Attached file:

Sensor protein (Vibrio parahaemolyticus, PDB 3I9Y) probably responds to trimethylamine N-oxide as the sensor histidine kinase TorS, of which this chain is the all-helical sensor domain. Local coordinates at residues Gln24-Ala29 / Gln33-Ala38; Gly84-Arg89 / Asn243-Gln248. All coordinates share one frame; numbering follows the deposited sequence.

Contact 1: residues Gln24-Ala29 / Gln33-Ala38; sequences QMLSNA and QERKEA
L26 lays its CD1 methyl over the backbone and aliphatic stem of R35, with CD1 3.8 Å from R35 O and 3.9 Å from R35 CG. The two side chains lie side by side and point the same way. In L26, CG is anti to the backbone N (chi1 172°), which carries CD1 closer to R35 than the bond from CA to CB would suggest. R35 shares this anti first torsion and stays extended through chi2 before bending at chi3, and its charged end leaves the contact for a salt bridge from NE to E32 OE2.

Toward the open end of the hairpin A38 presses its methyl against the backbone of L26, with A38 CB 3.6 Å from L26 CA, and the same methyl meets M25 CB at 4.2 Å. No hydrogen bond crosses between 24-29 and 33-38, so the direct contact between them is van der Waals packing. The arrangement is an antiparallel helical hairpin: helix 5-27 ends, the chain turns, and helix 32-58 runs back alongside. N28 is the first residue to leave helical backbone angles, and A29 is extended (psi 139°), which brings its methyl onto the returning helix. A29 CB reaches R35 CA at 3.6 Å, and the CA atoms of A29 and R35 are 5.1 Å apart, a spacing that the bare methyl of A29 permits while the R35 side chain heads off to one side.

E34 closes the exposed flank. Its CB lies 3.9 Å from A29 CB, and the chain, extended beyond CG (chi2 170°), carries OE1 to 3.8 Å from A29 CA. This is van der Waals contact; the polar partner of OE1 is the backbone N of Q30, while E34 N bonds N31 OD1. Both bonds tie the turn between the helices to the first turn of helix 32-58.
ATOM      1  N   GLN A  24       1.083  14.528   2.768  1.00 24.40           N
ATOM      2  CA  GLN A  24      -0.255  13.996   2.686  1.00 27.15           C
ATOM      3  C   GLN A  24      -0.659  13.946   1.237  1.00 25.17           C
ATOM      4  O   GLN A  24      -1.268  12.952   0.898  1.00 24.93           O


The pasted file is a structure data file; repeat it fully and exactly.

Sensor protein (Vibrio parahaemolyticus, PDB 3I9Y) probably responds to trimethylamine N-oxide as the sensor histidine kinase TorS, of which this chain is the all-helical sensor domain. Local coordinates at residues Gln24-Ala29 / Gln33-Ala38; Gly84-Arg89 / Asn243-Gln248. All coordinates share one frame; numbering follows the deposited sequence.

Contact 1: residues Gln24-Ala29 / Gln33-Ala38; sequences QMLSNA and QERKEA
L26 lays its CD1 methyl over the backbone and aliphatic stem of R35, with CD1 3.8 Å from R35 O and 3.9 Å from R35 CG. The two side chains lie side by side and point the same way. In L26, CG is anti to the backbone N (chi1 172°), which carries CD1 closer to R35 than the bond from CA to CB would suggest. R35 shares this anti first torsion and stays extended through chi2 before bending at chi3, and its charged end leaves the contact for a salt bridge from NE to E32 OE2.

Toward the open end of the hairpin A38 presses its methyl against the backbone of L26, with A38 CB 3.6 Å from L26 CA, and the same methyl meets M25 CB at 4.2 Å. No hydrogen bond crosses between 24-29 and 33-38, so the direct contact between them is van der Waals packing. The arrangement is an antiparallel helical hairpin: helix 5-27 ends, the chain turns, and helix 32-58 runs back alongside. N28 is the first residue to leave helical backbone angles, and A29 is extended (psi 139°), which brings its methyl onto the returning helix. A29 CB reaches R35 CA at 3.6 Å, and the CA atoms of A29 and R35 are 5.1 Å apart, a spacing that the bare methyl of A29 permits while the R35 side chain heads off to one side.

E34 closes the exposed flank. Its CB lies 3.9 Å from A29 CB, and the chain, extended beyond CG (chi2 170°), carries OE1 to 3.8 Å from A29 CA. This is van der Waals contact; the polar partner of OE1 is the backbone N of Q30, while E34 N bonds N31 OD1. Both bonds tie the turn between the helices to the first turn of helix 32-58.
ATOM      1  N   GLN A  24       1.083  14.528   2.768  1.00 24.40           N
ATOM      2  CA  GLN A  24      -0.255  13.996   2.686  1.00 27.15           C
ATOM      3  C   GLN A  24      -0.659  13.946   1.237  1.00 25.17           C
ATOM      4  O   GLN A  24      -1.268  12.952   0.898  1.00 24.93           O